The Joseph Rowntree Foundation, a leading social organisation campaigning against poverty, released its 2023 UK Poverty Report which found that one in 5 people (20%) in the UK are in poverty. This is equal to 13.4 million people with almost 4 million of those being children. 

Perhaps unsurprisingly, JRF says that “Around half of private renters and a third of social renters in poverty are only in poverty once housing costs are factored in.” This means that if rents were more aligned with wages, many renters wouldn’t have to choose between heating and eating. 

We all have an understanding that private rents have risen to unworkable levels for many, and that has had a huge knock-on effect for people especially those starting out or leaving home. Everyone knows someone who is living with parents longer than they would like or sharing a home with people they don’t know just to afford to live. But this situation is not always temporary as it used to be, and with high energy bills eating away at what might have been spare income in the past for renters, there doesn’t seem to be any light at the end of the tunnel. 

The Office for National Statistics reported that UK rents rose 3.8% in the 12 months to October 2022. It reported that wages, when adjusted for inflation, fell during the same period. This isn’t a sustainable situation. 

Fair Housing for Frome (FHfF) and Frome Area Community Land Trust (FACLT) set up their organisations to try to help those who have a housing need and since they began, have seen that need grow dramatically. A glance at FHfF’s Housing Noticeboard on Facebook shows a snapshot of the issues, particularly the number of people (of all ages) looking for a room, rather than a whole property.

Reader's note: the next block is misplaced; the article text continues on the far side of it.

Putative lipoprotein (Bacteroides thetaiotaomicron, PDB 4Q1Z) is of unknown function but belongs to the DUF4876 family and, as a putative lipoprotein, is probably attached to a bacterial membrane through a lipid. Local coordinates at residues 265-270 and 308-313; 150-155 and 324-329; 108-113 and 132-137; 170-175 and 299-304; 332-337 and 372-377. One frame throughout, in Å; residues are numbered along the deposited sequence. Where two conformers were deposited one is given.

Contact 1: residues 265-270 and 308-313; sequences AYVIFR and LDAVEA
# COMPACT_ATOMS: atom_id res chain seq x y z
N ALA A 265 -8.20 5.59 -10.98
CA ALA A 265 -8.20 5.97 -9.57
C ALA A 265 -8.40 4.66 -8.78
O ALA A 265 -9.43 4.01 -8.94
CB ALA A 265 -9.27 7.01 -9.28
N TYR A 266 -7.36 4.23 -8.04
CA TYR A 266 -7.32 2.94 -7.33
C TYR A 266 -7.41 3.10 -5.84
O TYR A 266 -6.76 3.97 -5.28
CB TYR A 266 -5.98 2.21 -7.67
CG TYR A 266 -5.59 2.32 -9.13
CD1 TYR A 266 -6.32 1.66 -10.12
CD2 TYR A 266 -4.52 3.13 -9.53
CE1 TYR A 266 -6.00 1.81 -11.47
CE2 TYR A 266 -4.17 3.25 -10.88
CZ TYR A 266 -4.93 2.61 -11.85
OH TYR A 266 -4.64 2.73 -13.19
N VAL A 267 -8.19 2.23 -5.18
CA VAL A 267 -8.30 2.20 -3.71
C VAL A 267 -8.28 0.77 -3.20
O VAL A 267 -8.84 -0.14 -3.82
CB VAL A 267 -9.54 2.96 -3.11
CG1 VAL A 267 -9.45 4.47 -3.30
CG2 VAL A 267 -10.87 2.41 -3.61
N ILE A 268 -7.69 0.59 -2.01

It’s now unlawful to discriminate against potential renters who are in receipt of some kind of government benefit. Despite the high number of working people who need to claim Universal Credit because their wages are so low, (approx 40% of UC claimants have jobs) renters on benefits in Frome are still being turned away from even viewing a property in some cases.

All these negative factors that are having such a crippling impact on private renters will only increase the housing waiting list in our area. When they take up office in April, the new unitary council must step in and provide council-owned housing to relieve the pressure as neigbouring Wiltshire Council is doing. In the meantime, FACLT is still working on creating affordable rented homes that will never be subject to the rise of open-market prices and they need more community support to achieve their goal. You can join the organisation for just £1 at which will keep you in touch with their progress.